Moving to a new city is bold. Moving to a new state is adventurous. But moving to a new country and continent isn’t easily described by an adjective or two. It’s thrilling, terrifying, exciting, and anxiety-inducing – all in a day’s time.
I’m lucky my journey into expat life involved an English-speaking destination with friends from the US who forged the way for me. Nonetheless, I had to figure out a lot of “stuff” that comes with moving 5,000 miles overseas and starting over. Navigating London’s unwritten social norms and cultural rules wasn’t easy those first days and weeks, but the feeling of independence that came with every situation I tackled and overcame was worth the struggle.
I’ve compiled my advice for newbies to the London expat scene. It’s a great club to be part of and one that will change your life forever.
I can’t offer much advice on visas as I’m sponsored by my company who handled the logistics and legal stuff. All I can say is if you’ll be here longer than six months (for Americans) then you’ll need a visa. If you’ve already figured out this crucial step then read on.
Doctors, Dentists, and Pharmacies
How you see a doctor depends on whether you’re on the NHS (National Healthcare Service) or using private insurance. For the NHS you’ll need to search for your local neighborhood clinic and see a GP (general practioner) before you can see a specialist. As far as I understand dental is not 100% covered by the NHS, so you’ll pay for some services out of pocket. More on that here. Forget everything I just said if you have private insurance and search for doctors on Harley Street in Marylebone.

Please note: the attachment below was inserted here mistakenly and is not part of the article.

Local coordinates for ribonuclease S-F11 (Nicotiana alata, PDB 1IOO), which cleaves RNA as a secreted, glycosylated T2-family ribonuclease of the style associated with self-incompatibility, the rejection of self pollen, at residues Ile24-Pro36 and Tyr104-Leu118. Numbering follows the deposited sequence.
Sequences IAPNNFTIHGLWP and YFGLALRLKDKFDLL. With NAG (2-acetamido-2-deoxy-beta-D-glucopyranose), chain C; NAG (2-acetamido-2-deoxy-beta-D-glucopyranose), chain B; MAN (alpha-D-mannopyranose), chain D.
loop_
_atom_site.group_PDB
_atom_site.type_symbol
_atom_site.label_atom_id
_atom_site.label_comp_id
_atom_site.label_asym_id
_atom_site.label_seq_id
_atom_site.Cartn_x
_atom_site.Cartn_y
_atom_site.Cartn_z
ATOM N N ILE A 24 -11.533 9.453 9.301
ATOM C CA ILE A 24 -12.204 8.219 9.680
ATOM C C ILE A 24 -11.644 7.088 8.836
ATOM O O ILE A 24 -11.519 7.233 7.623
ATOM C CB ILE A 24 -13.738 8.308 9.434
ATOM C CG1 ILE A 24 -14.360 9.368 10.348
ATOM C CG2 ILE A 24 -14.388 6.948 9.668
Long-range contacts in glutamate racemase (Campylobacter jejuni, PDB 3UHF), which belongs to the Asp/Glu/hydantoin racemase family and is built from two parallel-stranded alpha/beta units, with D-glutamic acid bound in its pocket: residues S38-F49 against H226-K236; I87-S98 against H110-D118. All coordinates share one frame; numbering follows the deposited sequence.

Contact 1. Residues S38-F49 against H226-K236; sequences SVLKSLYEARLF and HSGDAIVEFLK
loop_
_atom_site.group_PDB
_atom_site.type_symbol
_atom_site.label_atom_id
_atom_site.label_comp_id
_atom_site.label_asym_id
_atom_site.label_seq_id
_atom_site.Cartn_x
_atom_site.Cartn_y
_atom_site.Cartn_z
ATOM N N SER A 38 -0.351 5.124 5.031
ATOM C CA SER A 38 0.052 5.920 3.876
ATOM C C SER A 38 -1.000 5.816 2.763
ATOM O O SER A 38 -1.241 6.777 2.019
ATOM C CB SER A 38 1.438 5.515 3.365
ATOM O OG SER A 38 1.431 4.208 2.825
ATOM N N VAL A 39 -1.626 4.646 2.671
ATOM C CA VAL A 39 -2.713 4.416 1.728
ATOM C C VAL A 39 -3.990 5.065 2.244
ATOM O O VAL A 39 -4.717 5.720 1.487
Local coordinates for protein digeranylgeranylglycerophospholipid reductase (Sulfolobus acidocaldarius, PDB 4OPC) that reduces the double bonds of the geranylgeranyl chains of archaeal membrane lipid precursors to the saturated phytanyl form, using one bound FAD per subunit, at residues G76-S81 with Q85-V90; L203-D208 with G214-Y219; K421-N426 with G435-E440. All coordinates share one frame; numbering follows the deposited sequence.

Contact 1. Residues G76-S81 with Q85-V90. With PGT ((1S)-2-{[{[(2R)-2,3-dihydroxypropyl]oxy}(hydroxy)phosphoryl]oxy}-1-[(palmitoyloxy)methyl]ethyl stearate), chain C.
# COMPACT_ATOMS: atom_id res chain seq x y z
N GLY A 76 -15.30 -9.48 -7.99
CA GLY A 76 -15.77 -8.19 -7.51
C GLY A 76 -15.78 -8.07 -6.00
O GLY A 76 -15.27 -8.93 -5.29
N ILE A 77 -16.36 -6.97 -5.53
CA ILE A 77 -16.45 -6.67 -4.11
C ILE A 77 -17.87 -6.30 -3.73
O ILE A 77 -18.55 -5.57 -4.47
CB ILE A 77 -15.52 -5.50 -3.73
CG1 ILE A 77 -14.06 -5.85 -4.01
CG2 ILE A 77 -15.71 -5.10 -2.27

Local pharmacies, or chemists, as they’re called here can be found in every neighborhood. If you can’t find something you used to purchase over-the-counter in the US ask the chemist because it’s likely behind the counter in this country. The big pharmacy chains are Boots and Superdrug.
Also important, the emergency line in the UK is 999 and the emergency room is called the A&E for accidents and emergencies. More info here.
Finding a place to live AKA flat-hunting